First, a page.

Subject: Re: Capcity reduction for closely spaced epoxy anchor bolts
From: ad026(--nospam--at)hwcn.org (Paul Ransom)
Date: Thu, 25 May 2000 00:25:58 -0400
> From: "Lee" <le98(--nospam--at)telusplanet.net>
> concrete slab, octagonal with 20 feet wide from side to side and 2.5 feet
> Everything sounds ok except that we have to increase the number of anchor
> bolts from 4 cast in place 3" diameter to 12 epoxy bond 1.5" diameter.
> We are planning to use epoxy anchor bolts, with a bonding strength of 1800
> psi, As the bolt circle diameter is about 5 feet, the spacing of 12 anchor
> bolts comes to about 16", which is less than recommended minimum bolt
> spacing 12*bolt diameter=18" (ACI SP130 Anchorage in Concrete).
> 1. Anchor pullout capacity = Bonding strength*contact area =
> 1800psi*3.14*1.5"*25" (embedment) = 212 kips
> Do I have to multiply this capacity by a reduction factor less than 1 as in
> the above reference?
> 2. Cone failure effective area: What is the effective area for calculating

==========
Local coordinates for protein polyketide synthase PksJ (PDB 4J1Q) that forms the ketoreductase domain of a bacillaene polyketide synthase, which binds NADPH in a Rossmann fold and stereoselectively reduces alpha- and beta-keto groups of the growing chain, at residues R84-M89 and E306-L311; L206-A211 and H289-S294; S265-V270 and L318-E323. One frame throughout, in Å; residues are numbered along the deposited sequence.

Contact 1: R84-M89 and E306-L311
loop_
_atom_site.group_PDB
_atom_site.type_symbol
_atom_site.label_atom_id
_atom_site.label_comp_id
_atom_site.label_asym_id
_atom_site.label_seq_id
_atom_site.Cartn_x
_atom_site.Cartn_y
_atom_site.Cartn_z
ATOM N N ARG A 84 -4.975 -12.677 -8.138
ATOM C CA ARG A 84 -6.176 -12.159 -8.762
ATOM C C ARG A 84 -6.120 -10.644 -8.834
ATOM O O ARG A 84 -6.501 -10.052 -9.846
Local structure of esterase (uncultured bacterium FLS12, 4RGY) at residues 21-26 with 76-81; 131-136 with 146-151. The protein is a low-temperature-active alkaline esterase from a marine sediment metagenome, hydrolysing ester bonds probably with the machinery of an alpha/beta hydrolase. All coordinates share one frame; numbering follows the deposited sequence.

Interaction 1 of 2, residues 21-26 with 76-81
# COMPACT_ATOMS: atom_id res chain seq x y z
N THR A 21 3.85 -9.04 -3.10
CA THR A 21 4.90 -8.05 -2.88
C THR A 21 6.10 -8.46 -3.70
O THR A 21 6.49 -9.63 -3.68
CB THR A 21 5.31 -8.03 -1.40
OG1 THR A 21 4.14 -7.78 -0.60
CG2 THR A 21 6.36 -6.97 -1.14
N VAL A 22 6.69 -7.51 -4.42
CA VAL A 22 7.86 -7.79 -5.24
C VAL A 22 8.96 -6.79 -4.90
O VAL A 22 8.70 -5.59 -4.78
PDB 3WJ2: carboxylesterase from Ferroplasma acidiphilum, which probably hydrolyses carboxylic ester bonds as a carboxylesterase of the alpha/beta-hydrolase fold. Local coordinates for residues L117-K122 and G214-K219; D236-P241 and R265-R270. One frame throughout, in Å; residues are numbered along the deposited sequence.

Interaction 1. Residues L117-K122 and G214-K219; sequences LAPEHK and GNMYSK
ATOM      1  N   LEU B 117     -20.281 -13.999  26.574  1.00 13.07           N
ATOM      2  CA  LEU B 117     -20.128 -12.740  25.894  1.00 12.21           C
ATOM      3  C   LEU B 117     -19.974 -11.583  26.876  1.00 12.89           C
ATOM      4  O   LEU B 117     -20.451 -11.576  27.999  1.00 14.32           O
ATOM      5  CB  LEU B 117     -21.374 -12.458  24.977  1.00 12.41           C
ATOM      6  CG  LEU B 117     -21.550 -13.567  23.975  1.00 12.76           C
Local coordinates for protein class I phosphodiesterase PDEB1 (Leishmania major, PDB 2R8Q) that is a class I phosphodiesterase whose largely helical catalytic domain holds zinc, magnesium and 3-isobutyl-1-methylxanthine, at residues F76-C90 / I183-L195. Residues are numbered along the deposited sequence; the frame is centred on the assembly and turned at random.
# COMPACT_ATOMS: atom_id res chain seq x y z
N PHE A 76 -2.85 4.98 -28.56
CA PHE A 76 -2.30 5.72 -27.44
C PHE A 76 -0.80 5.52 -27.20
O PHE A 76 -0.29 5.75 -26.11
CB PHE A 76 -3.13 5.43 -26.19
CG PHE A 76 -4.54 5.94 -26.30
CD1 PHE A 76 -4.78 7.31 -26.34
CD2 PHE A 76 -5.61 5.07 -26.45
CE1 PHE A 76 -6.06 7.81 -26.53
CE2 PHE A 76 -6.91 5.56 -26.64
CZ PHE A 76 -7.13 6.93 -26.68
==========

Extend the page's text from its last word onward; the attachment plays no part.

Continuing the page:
> capacity based on failure of the concrete cone? The effective area is
> composed of 12 circles overlapped each others and some anchor bolts are in
> tension, others are in compression (self weight and moment caused by wind
> load) . Again, what is the reduction factor if i use an effective area of a
> single cone?
There is probably an ICBO evaluation (www.icbo.org) for the anchor that
you are proposing to use. It provides limiting capacities as well as
embedment and spacing reduction factors. The controlling condition may
not be "bond" strength.
Generally the ICBO evaluations require the anchor be embedded maximum
2/3 of the depth of the slab (20" max in your case) to develop full
strength as listed. This will affect your pullout cones.
Before you get concerend about overlapping pullout cones and reduction
factors, does the assembly work if you assume no overlap? How much loss
would be acceptable before it won't work? If embedment was only 18"
would it work? Bracket the solution and decide how narrow your analysis
has to be. Maybe you're barking up the wrong tree.
Paul Ransom, P. Eng.
Burlington, Ontario, Canada